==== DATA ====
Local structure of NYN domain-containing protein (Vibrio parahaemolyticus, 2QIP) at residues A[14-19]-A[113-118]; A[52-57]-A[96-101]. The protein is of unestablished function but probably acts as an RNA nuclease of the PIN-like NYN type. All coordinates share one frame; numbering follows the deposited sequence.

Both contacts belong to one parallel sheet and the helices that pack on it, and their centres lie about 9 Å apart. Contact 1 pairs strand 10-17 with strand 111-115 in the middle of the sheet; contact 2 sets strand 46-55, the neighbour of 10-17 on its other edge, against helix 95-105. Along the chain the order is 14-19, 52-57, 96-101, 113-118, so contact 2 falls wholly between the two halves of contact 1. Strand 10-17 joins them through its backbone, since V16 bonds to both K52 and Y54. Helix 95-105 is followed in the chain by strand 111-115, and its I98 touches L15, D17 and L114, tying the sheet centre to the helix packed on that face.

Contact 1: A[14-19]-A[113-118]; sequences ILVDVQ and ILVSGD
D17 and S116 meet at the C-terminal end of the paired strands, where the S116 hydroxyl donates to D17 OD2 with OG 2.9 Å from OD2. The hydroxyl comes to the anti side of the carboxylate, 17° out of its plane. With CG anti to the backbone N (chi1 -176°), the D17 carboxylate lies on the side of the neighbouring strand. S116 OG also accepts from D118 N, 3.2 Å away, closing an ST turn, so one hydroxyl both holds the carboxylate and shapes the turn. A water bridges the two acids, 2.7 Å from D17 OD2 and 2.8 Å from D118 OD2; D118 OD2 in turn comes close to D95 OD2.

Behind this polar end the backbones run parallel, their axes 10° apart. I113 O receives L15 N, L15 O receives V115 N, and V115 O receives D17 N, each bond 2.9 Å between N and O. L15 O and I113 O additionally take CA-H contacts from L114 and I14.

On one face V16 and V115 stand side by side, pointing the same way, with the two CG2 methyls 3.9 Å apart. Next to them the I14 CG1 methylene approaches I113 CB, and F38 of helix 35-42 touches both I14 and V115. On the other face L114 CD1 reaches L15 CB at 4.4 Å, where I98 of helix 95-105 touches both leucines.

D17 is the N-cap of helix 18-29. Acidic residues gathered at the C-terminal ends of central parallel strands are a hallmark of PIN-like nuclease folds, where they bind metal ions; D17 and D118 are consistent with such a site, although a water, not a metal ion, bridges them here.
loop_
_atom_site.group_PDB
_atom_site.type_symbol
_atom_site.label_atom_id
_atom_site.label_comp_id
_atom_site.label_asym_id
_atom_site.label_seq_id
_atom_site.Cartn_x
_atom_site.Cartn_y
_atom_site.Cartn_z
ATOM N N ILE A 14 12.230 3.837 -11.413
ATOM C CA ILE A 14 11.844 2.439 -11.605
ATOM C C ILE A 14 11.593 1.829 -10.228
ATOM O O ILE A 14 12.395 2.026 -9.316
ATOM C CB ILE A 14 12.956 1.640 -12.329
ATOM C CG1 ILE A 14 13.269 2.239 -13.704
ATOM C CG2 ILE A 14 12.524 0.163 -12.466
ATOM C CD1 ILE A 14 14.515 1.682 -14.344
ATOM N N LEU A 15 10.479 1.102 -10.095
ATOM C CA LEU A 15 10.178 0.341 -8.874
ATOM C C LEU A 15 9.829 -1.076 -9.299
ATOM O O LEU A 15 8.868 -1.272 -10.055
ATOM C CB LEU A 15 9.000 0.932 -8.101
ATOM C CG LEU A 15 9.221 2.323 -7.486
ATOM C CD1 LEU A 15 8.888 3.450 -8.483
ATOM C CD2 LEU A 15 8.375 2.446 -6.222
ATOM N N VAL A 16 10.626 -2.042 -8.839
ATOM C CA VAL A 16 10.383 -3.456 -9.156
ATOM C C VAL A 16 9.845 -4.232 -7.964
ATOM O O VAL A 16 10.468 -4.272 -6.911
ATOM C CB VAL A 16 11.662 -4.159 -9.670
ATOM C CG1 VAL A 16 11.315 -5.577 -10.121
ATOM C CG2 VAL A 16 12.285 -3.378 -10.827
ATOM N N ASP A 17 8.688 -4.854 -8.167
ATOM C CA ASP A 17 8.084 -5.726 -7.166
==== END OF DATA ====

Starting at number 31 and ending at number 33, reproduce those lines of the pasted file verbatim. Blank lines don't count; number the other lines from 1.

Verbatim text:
ATOM C CG LEU A 15 9.221 2.323 -7.486
ATOM C CD1 LEU A 15 8.888 3.450 -8.483
ATOM C CD2 LEU A 15 8.375 2.446 -6.222